Study Site and Animals

Fieldwork was conducted in the coastal waters of Sanriku on the northern Pacific coast of Japan, a seasonal foraging ground for loggerhead turtles to which turtles migrate during summer and autumn [41] despite the absence of a proximate nesting ground. During a period from 2006 to 2009, we collected turtles from fishermen when the turtles were incidentally captured in local set nets distributed between Miyako and Ofunato (38°55′−39°40′N, 141°40′−142°05′E). All turtles were promptly transferred to tanks at the International Coastal Research Center, the University of Tokyo (39°21′05N, 141°56′04E), where they were retained from 1 week to up to 3 months to collect faecal samples. While in captivity, turtles were fed on soft tissue of squid. The turtles ranged from 553 to 850 mm (mean ± s.d. = 737±91 mm, N = 12) in standard carapace length (SCL) and from 27.9 kg to 94.5 kg (mean ± s.d. = 61.6±18.8 kg) in body mass (Table 1). Given that the SCL of adult females nesting on the Japanese coast was ≥692 mm [42], the turtles captured from the study site were assessed as juvenile to adult-sized turtles. Sex was determined as male only when an obvious extension of the tail (tail length >300 mm) was observed in large turtles (SCL>700 m). Otherwise, sex was not determined. After the deployment of multisensor data loggers, all turtles were released from Otsuchi Bay, Iwate, Japan (39°20N, 141°56E) using the research boat Challenger III of the International Coastal Research Center.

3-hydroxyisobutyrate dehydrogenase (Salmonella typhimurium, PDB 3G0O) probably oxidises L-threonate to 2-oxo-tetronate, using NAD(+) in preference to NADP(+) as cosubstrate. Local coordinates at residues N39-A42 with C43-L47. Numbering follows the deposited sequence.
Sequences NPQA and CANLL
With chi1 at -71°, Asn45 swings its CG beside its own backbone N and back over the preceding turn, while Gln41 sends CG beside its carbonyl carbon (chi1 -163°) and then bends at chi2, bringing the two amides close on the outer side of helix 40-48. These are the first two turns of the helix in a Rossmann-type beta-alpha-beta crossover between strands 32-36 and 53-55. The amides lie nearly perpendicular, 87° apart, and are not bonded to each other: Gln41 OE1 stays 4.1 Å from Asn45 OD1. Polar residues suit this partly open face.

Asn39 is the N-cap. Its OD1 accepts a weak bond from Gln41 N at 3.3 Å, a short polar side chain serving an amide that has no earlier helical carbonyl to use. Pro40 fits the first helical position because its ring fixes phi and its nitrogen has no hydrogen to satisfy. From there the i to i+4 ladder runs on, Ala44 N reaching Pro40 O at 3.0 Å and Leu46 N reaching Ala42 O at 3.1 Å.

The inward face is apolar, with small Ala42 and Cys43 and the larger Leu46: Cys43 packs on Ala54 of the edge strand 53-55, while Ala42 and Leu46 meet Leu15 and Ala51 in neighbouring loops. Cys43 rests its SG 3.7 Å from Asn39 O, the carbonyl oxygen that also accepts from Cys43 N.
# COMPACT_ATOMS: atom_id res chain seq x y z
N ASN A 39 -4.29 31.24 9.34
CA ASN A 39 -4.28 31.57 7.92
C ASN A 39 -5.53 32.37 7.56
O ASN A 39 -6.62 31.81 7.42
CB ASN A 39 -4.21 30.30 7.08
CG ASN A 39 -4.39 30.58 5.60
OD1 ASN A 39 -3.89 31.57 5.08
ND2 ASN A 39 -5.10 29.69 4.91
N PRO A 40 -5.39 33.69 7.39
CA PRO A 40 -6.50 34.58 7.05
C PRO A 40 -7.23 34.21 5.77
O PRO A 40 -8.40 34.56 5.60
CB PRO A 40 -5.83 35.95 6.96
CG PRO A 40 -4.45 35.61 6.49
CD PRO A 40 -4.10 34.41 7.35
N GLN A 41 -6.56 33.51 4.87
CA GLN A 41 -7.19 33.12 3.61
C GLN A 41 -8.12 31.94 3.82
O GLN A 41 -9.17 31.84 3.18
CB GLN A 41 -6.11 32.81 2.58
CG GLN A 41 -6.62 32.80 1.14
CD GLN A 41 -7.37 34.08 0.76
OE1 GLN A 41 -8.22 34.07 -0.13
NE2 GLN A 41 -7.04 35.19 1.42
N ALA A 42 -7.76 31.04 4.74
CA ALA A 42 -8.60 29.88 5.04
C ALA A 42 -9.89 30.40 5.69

Data Loggers and Fieldwork Procedure

To record fine-scale underwater movements, we attached a 3D logger (W1000-3MPD3GT; 26 mm in diameter, 175 mm in length, 140 g in air; Little Leonardo Co., Tokyo, Japan) to the carapace of each turtle. The 3D loggers were programmed to record depth, temperature, swim speed, and tri-axis magnetisms at 1 Hz, and tri-axis accelerations at 32 Hz. In addition to the 3D loggers, animal-borne imaging systems ‘Crittercam’ (76 mm in diameter, 350 mm in length, 1.5 kg in air for Gen. 5.5; and 57 mm in diameter, 230 mm in length, 0.8 kg in air for Gen. 5.7; National Geographic – Remote Imaging, Washington DC, USA) were used in seven deployments (Table 1). The Crittercam consists of a microprocessor-controlled video recorder (8-h maximum recording time), batteries, lights, VHF transmitter, microphone and pressure transducer contained in a waterproof and pressure-proof housing. We programmed the Crittercam to record video during the daytime when there was sufficient ambient light. The 3D logger, in contrast, recorded throughout deployment regardless of the time of day.